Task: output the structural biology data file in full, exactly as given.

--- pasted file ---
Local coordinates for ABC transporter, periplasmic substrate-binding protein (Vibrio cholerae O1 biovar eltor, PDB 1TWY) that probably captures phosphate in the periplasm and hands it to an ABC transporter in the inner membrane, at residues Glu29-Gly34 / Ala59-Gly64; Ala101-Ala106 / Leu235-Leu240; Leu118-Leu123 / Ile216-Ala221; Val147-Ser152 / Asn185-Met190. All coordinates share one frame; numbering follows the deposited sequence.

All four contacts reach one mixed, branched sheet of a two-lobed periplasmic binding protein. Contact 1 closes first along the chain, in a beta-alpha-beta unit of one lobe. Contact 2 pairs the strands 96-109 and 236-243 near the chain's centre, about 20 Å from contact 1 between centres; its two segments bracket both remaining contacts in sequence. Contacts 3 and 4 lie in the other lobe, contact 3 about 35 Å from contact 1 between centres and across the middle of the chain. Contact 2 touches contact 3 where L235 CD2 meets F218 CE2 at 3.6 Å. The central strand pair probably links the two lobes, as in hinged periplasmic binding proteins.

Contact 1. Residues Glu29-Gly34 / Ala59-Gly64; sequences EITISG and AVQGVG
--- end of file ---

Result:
Local coordinates for ABC transporter, periplasmic substrate-binding protein (Vibrio cholerae O1 biovar eltor, PDB 1TWY) that probably captures phosphate in the periplasm and hands it to an ABC transporter in the inner membrane, at residues Glu29-Gly34 / Ala59-Gly64; Ala101-Ala106 / Leu235-Leu240; Leu118-Leu123 / Ile216-Ala221; Val147-Ser152 / Asn185-Met190. All coordinates share one frame; numbering follows the deposited sequence.

All four contacts reach one mixed, branched sheet of a two-lobed periplasmic binding protein. Contact 1 closes first along the chain, in a beta-alpha-beta unit of one lobe. Contact 2 pairs the strands 96-109 and 236-243 near the chain's centre, about 20 Å from contact 1 between centres; its two segments bracket both remaining contacts in sequence. Contacts 3 and 4 lie in the other lobe, contact 3 about 35 Å from contact 1 between centres and across the middle of the chain. Contact 2 touches contact 3 where L235 CD2 meets F218 CE2 at 3.6 Å. The central strand pair probably links the two lobes, as in hinged periplasmic binding proteins.

Contact 1. Residues Glu29-Gly34 / Ala59-Gly64; sequences EITISG and AVQGVG